17 August 2016


'Secularization, Anti-Minority Sentiment, and Cultural Norms in the German Circumcision Controversy' by Stephen Munzer in (2015) 37 University of Pennsylvania Journal of International Law 503-581 comments
After an appellate court made circumcision of minors effectively illegal in the absence of a medical justification, the German Parliament passed a statute that restored, with some limitations, the right of parents to seek ritual circumcisions for their sons. Between these events, a fierce controversy broke out in Germany involving Jews, Muslims, and other Germans. Whereas circumcision without medical indication is rare among most Germans, it is a common religious practice in Jewish and Muslim communities in Germany. The debate tapped into ongoing discussions of German cultural norms, German secularization, and a long history of anti-Semitism and a much shorter history of anti-Muslim sentiment in Germany. It also tapped into the religious and traditional practices - sometimes converging, sometimes diverging - of Jews and Muslims.
This Article discusses the range of opinions on religious circumcision among Germans and other Europeans. It disentangles the social factors at work in the debate and analyzes the court decision and the new statute. It also examines some recent decisions under the new statute and explores problems with the statute's application. Given that roughly 700 million boys worldwide have undergone ritual circumcision, the German controversy has global implications.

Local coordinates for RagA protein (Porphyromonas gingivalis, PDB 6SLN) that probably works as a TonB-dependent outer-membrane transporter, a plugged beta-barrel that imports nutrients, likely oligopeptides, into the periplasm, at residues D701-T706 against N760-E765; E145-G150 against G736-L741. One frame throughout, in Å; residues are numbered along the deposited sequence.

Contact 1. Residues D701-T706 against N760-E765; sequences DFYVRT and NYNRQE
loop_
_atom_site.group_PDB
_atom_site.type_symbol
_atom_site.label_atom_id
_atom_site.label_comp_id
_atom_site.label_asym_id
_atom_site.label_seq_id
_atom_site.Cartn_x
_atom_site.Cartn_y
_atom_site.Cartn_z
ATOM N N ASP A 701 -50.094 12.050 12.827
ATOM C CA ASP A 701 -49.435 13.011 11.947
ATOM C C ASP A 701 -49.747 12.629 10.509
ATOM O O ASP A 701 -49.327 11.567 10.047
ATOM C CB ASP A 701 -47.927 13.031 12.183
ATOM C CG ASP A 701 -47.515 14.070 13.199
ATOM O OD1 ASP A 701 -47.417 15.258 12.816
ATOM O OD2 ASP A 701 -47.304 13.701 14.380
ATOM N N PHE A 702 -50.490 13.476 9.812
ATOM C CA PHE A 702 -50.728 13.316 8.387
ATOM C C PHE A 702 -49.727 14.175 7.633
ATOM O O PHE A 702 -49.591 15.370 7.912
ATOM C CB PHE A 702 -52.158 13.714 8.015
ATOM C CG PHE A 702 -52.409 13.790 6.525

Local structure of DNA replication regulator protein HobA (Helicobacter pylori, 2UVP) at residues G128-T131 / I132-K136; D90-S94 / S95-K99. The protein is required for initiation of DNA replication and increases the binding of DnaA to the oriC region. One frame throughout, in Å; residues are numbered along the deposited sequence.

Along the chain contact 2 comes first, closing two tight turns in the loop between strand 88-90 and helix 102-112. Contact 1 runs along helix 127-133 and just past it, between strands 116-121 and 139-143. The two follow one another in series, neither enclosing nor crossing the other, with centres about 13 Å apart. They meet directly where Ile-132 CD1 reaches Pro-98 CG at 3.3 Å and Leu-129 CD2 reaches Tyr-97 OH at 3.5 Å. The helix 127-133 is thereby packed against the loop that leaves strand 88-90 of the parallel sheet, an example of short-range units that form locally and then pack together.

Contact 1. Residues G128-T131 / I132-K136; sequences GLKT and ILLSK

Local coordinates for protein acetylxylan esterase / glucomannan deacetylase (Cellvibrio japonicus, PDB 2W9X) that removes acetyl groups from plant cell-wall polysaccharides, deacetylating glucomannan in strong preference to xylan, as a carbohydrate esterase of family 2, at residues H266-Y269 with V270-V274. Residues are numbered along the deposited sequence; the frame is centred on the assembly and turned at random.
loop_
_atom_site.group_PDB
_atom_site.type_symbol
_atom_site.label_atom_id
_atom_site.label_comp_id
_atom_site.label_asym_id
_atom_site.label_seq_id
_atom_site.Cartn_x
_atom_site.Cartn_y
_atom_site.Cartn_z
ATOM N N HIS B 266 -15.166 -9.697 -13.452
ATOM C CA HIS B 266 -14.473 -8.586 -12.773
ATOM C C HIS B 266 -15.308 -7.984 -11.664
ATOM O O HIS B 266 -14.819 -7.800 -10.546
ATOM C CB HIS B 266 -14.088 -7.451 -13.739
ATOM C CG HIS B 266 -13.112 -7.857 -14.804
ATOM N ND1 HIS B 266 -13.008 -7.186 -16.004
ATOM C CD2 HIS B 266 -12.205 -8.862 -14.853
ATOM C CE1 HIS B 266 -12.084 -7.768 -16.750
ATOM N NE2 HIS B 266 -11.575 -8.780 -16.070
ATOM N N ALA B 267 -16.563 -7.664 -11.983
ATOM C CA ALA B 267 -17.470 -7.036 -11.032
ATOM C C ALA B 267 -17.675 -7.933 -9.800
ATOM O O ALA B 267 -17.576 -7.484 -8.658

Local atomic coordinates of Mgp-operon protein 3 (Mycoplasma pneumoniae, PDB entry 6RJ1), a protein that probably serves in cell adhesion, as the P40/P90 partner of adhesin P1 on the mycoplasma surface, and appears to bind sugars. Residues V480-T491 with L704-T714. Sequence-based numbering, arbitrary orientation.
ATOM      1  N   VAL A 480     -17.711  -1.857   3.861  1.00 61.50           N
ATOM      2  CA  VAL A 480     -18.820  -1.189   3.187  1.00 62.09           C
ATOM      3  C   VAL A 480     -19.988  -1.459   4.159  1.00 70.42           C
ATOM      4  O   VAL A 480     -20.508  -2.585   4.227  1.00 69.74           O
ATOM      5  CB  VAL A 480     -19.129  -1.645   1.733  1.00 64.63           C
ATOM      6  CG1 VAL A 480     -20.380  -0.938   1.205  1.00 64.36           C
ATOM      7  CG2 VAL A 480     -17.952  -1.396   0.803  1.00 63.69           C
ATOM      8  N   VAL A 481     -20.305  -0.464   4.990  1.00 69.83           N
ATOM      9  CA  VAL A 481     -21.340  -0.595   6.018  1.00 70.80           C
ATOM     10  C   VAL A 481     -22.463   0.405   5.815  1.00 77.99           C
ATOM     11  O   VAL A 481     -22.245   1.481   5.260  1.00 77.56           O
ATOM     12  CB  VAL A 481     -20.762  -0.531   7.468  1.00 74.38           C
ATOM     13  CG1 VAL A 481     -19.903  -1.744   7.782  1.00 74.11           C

This Article shows that at day's end, the debate turns on issues of toleration and multiculturalism. It is scarcely possible to resolve this - debate without asking, "What is a child?" If a child is a proto-member of his parents' religious community and has only a weak right to bodily integrity, or if the risk-benefit ratio favors circumcision and the parents have a broad scope of consent, then circumcision without medical indication might be legally and morally permissible. Parents might then have discretion to place on his body a permanent physical symbol of his expected or hoped for religious affiliation as an adult. Yet if a child has a strong right to bodily integrity, and circumcision is not medically indicated, then the permanent physical modification of his body with a symbol of Jewish or Muslim identity might be problematic, and circumcising him for aesthetic or other nonreligious reasons might likewise be problematic.